Two out of the top three challenges facing tech companies in the UK’s top two tech clusters are related to Brexit, according to a UK government-backed report, and for much of the rest of the country.
That at least is the only possible conclusion from the release today of Tech Nation 2018, the UK’s annual state of the nation’ report on the country’s tech sector. This year’s survey interviewed 3,428 people members of the UK tech community, including founders and workers in tech companies, but has been heavily spun to de-emphasise the effects of Brexit on the UK tech industry.
The report stated that the top three challenges in London and Cambridge (which contains the world-renowned ‘Silicon Fen’ tech cluster) were:
1. Access to talent (which will be affected by immigration rules before and after Brexit)
2. Cost of living
1. Cost of living
2. Access to talent (again, affected by Brexit)
Outside of London, once again, two out of the top three main concerns would be affected by how immigration will play out before and after Brexit.
In the rest of the country, access to talent was cited as the most common challenge – affecting 83% of the UK’s regional tech clusters. Access a funding was a top 3 challenge in 49% of clusters and bad transport links were also cited.
Funding is clearly also Brexit-related, given that funding from the European Investment Fund has collapsed since the Brexit vote.
The European Investment Bank has slashed deals with UK VCs and private equity groups by more than two-thirds, with no equivalent funding from the UK government in sight.
The massive cut pushed the UK out of the top spot at the main recipient of EU venture funding, which is the single largest source of early-stage capital in Europe. France and Germany have now overtaken the UK as the main recipients of capital from the European Investment Bank. UK VCs have expressed concern that the loss of EIF funding will have a “significant” impact on funds.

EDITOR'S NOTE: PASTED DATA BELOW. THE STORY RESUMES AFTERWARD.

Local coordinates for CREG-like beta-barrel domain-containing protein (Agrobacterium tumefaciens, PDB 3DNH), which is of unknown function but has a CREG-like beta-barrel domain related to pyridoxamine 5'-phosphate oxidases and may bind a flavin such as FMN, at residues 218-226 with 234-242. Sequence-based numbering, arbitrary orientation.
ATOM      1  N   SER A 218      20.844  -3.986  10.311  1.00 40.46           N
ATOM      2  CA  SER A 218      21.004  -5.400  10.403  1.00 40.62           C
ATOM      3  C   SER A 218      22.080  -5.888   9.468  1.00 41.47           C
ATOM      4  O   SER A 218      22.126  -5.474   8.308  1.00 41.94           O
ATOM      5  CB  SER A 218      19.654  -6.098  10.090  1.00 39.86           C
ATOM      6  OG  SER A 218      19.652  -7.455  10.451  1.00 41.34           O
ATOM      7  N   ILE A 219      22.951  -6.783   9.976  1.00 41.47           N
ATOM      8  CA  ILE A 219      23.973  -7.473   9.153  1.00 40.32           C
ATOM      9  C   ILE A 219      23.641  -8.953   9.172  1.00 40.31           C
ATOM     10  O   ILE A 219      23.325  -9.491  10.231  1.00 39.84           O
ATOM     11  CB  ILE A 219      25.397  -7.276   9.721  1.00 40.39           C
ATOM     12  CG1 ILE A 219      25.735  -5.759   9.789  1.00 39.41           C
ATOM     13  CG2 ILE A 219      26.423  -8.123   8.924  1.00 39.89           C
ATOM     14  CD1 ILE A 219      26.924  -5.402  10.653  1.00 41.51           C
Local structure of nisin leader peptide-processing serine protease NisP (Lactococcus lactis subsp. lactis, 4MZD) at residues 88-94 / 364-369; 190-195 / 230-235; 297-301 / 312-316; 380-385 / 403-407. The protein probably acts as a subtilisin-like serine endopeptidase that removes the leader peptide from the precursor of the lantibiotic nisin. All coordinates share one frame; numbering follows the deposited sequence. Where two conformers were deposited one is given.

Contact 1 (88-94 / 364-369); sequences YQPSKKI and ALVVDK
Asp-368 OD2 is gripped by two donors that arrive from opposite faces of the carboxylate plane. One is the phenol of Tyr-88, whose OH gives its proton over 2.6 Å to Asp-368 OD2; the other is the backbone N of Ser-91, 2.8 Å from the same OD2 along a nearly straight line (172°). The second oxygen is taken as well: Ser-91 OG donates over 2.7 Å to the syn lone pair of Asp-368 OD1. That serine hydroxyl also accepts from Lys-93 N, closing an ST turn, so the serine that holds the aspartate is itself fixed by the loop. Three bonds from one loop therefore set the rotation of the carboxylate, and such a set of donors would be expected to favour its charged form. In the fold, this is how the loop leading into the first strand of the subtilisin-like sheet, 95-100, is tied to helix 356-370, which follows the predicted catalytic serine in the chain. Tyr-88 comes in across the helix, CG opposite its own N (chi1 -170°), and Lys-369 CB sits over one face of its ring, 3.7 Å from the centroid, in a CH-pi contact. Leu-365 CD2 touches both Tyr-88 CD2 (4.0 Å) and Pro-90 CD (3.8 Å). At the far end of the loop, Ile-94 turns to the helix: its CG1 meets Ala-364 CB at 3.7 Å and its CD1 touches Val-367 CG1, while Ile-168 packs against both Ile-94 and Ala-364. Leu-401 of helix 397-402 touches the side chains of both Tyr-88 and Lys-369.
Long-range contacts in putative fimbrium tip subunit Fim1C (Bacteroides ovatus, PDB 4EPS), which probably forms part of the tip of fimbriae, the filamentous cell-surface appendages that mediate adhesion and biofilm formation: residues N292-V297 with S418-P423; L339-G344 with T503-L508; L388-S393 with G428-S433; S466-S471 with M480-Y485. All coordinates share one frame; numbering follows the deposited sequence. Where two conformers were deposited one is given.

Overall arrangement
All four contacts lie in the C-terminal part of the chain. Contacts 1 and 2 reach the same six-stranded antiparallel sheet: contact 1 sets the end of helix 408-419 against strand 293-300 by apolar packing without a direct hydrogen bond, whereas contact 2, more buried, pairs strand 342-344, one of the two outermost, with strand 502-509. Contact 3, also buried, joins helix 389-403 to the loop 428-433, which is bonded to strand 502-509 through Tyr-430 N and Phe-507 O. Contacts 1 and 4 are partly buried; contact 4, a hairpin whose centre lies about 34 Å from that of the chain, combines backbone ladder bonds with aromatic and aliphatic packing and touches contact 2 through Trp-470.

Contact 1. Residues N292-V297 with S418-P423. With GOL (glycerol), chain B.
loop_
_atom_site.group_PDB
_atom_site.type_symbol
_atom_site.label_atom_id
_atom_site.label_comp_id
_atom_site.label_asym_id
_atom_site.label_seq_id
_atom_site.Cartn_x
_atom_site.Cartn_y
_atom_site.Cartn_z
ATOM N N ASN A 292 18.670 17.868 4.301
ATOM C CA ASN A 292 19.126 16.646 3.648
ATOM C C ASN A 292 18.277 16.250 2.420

However, you probably won’t get that impression from the way the report is being pitched to the media at a lavish launch in the centre of London today. Instead, the report is filled with heady statistics about the UK’s booming tech industry.
The report also makes absolutely no mention of the effect of the UK leaving the EU’s Digital Single Market.
Despite dampening down the effect of Brexit on the UK tech industry, the report oddly highlights that tech companies must continue to draw talent from outside the UK, even as the UK government continues to argue about what kind of Brexit it wants and has been embroiled with the Windrush immigration scandal.
The Tech Nation survey found London tech startups have the fourth most international workforce in the world, behind Singapore, Berlin and Chicago, with 54% of workers born outside the UK.
In other words, with over half of London tech workers born outside the UK, Brexit and its impact of the future immigration status of much-needed tech talent will continue to overshadow the entire issue.
The report also found that more black, Asian and ethnic minority workers are employed in London’s tech scene than across the UK in general (15% v 10%).
It will hardly be of any succour them then that a recent report by the United Nations ‘special rapporteur’ on racism found that Brexit has contributed to an environment of increased racial discrimination and intolerance. Other UK-based reports say there’s been a sharp rise in reported hate crimes since the EU referendum.
And over 1,000 young Eastern Europeans who took part in study by researchers from the universities of Strathclyde, Plymouth and Durham, found increasing levels of racism and xenophobia in their neighbourhoods since the Brexit Referendum.
Hardly the welcoming environment Britain needs to fill the many jobs in tech right now.
The rest of the Tech Nation report outlines how the UK’s large tech industry, which has benefitted from the access to talent afforded by EU membership, continues to grow. However, the report can hardly claim independence from government since it was launched and backed by HMG’s Digital Secretary Matt Hancock.
The report’s further claims, which are not independently verified, include:
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